What then? When affliction comes, we must simply trust God, knowing that whatever He does is right and that our affliction is invested with His faithfulness. He is our Creator and, through Christ, has also become our heavenly Father: “Furthermore we have had fathers of our flesh which corrected us, and we gave them reverence: shall we not much rather be in subjection unto the Father of spirits, and live?” (Hebrews 12:9). He knows what we don’t know, therefore we can “know that all things work together for good to them that love God, to them who are the called according to his purpose” (Romans 8:28).

This verse (Romans 8:28) is one of the most familiar and most wonderful promises in the Bible, but it is one of the most difficult to believe in time of affliction or loss. Nevertheless, it is God’s promise, and “all the promises of God in him are yea, and in him Amen, unto the glory of God by us” (2 Corinthians 1:20).

God knows the end from the beginning, and in that wonderful day when Christ returns, “then shall I know even as also I am known” (1 Corinthians 13:12). Until then, we must simply trust Him. HMM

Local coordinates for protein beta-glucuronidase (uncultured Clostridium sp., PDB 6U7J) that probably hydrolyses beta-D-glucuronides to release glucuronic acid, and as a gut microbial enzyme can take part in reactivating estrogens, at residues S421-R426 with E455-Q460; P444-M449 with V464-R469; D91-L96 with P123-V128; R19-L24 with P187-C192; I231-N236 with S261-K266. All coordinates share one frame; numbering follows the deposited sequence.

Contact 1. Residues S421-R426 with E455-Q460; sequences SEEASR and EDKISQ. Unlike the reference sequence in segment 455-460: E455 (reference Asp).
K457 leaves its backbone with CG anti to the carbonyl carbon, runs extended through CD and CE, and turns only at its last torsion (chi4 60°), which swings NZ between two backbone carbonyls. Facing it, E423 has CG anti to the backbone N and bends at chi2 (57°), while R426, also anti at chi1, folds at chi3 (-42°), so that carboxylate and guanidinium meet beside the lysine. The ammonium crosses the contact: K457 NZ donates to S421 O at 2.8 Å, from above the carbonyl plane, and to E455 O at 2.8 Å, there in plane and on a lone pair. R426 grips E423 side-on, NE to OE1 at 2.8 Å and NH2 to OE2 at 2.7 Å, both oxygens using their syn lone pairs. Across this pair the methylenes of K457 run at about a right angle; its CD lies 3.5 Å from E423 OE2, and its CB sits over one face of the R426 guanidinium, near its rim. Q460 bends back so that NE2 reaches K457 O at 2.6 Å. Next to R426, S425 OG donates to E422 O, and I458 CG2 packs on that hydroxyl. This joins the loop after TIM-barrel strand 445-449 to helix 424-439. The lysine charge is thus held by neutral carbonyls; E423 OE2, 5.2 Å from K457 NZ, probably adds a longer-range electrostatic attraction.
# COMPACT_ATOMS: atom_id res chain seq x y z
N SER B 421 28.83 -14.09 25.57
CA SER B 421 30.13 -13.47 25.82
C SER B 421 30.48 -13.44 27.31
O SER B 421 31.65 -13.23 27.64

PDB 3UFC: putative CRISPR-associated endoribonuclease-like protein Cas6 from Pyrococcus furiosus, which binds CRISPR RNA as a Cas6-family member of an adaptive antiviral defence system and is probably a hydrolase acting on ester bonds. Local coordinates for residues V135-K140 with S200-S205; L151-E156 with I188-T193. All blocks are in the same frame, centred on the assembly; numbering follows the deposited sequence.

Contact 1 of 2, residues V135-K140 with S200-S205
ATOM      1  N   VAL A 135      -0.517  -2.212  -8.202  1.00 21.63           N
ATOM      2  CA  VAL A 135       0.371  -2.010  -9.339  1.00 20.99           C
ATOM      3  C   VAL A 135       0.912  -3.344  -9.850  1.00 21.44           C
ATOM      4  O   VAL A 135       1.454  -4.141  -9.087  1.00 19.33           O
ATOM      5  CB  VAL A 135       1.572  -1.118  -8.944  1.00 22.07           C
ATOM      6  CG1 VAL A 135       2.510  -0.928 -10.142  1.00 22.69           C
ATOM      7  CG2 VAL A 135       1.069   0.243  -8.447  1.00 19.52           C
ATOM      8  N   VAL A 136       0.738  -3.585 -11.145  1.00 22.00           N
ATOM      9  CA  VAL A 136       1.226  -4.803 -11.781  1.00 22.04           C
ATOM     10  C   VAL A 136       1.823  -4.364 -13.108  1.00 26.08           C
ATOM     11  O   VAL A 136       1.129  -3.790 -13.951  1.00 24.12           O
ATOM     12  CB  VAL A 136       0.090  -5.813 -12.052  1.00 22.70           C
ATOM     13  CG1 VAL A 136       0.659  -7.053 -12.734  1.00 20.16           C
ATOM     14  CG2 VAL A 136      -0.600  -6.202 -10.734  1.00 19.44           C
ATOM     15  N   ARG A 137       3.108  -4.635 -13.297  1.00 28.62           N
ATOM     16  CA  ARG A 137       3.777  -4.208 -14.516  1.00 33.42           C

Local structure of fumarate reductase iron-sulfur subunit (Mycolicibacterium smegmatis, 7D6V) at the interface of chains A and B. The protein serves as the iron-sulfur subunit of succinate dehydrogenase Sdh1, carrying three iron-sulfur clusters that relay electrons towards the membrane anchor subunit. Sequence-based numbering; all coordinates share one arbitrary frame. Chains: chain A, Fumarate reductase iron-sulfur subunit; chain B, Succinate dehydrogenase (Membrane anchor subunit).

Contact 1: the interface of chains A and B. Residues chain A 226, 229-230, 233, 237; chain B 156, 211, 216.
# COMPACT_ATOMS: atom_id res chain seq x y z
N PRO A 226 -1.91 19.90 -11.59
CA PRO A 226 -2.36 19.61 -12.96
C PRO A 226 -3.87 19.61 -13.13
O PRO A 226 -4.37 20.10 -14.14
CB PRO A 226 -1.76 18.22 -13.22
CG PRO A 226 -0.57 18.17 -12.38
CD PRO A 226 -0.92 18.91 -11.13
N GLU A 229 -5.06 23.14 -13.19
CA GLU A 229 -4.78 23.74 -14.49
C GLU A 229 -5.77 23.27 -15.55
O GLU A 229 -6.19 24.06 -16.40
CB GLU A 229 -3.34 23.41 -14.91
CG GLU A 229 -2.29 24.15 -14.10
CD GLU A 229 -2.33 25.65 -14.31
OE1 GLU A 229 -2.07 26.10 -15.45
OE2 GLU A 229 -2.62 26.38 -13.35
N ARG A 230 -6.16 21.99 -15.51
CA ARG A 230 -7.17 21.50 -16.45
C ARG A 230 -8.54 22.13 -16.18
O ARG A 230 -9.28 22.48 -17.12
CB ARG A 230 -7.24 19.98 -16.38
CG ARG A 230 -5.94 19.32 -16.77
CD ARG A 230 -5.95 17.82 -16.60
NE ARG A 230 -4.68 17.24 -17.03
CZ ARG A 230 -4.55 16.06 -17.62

My words shall not pass away

Matthew 24:15-35

Our Lord gave his disciples warning as to the destruction of Jerusalem, so that they might escape from the slaughter.

Matthew 24:15, 16

This advice the disciples followed, and as soon as the armies surrounded Jerusalem, they escaped to the little mountain of Pella while the inhabitants of Jerusalem were slain by the Romans.

Matthew 24:17, 18

They were not to linger to save their property, but flee for their lives at once.

Matthew 24:28

So far our Lord spoke of the siege of Jerusalem. After this he referred to the last great day.

Matthew 24:29, 30